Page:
Tuesday, March 19, 2013

Weather “channel” changes provide examples for association executives

Rapid changes changed Weather Co.; will it do the same for associations?

Most associations are content/information providers for their profession or trade.

The rapid changes of the last decade (internet, smart phones, tablets) have drastically changed how consumers (members) seek and share content/information. If your association isn’t found at the top of page one of a Google search, you don’t exist in the minds of millions.

Given that assumption, USA Today’s Jefferson Graham’s story about changes at Weather Co. showcases changes that association executives should be considering.

1.  Name change: Weather changed its name from The Weather Channel to Weather Co

  • Why? The old name (Weather Channel) started defining us as a channel instead of the weather.
  • What does that mean for associations? Is your association’s name preventing your organization from fulfilling its mission in today’s world?
2.  New Strategy:  Mobile.

  • Why? The increased interest in serving the mobile audience has changed the way weather is reported. It comes down to speed.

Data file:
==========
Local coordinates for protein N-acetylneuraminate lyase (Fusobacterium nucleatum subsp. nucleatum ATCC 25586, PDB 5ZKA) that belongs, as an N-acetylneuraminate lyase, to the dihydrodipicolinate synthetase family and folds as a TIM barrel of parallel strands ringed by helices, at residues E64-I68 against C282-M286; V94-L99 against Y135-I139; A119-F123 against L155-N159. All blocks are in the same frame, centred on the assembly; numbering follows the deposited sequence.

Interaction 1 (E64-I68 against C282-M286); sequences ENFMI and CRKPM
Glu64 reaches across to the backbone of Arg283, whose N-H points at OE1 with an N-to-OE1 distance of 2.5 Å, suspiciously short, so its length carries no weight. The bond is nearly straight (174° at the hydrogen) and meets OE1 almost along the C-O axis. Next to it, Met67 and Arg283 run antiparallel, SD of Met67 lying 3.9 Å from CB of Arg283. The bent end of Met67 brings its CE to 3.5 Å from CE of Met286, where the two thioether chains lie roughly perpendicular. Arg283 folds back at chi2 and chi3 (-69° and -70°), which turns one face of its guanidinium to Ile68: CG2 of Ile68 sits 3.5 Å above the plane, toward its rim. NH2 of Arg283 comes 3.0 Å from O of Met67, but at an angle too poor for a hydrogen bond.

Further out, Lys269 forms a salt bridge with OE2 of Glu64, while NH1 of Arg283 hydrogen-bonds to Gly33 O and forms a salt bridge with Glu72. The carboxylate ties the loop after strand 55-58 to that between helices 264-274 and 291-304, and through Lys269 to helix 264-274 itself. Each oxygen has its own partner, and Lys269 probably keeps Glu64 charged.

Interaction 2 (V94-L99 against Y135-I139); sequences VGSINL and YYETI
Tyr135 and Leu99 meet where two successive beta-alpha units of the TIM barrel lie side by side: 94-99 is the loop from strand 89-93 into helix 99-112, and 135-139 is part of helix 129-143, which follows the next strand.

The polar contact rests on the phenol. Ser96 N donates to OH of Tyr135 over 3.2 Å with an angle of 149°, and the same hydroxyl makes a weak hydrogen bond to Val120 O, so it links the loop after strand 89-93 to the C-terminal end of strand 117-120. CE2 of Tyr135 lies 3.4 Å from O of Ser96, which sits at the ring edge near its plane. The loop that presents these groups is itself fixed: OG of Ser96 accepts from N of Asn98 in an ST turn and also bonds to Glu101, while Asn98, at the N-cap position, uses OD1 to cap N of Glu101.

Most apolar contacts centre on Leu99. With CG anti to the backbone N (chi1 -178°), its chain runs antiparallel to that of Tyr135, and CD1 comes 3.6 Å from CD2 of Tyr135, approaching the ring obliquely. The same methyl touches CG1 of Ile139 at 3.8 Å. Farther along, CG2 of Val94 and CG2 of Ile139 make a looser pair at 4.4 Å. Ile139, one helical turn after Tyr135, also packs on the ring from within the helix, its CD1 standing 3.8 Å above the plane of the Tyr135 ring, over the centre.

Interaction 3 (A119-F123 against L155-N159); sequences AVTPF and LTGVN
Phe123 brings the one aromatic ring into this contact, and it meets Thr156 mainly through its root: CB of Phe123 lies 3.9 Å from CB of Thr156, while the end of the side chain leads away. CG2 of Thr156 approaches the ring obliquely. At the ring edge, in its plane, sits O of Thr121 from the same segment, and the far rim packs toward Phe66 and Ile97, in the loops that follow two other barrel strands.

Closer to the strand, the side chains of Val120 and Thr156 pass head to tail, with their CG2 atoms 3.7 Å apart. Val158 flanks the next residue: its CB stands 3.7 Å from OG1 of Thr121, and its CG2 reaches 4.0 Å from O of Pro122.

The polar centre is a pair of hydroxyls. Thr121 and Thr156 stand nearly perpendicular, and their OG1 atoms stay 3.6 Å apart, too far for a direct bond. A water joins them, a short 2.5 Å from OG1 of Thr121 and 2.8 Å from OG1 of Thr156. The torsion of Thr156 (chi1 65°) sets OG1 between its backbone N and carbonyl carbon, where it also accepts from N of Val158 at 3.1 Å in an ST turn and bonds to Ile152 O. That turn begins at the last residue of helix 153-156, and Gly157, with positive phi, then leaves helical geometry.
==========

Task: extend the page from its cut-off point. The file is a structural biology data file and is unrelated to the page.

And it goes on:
• What does that mean for associations? Consumers (our members) expect information to be available now not in the next quarterly newsletter. Associations need to address how they are delivering content/information to members. That means increased frequency as well as providing instant online access to their content.

3. Change channels: TV weather is now more in-depth.

  • Why? Mobile weather provides instant information and alerts. So consumers (members) turn to TV for the in-depth information they can’t get on a mobile device.
  • What does that mean for associations? As associations expand fast, instant, mobile content, they can expect members to expect more in-depth information and analysis in the association’s traditional newsletters, magazines and websites.
Graham’s column also highlights one “watch out” for association executives: Weather Co. owners changed CEOs and hired someone with more digital experience. 

Association boards – who are experiencing similar rapid changes in their profession/industry – may soon have increased expectations from their associations.

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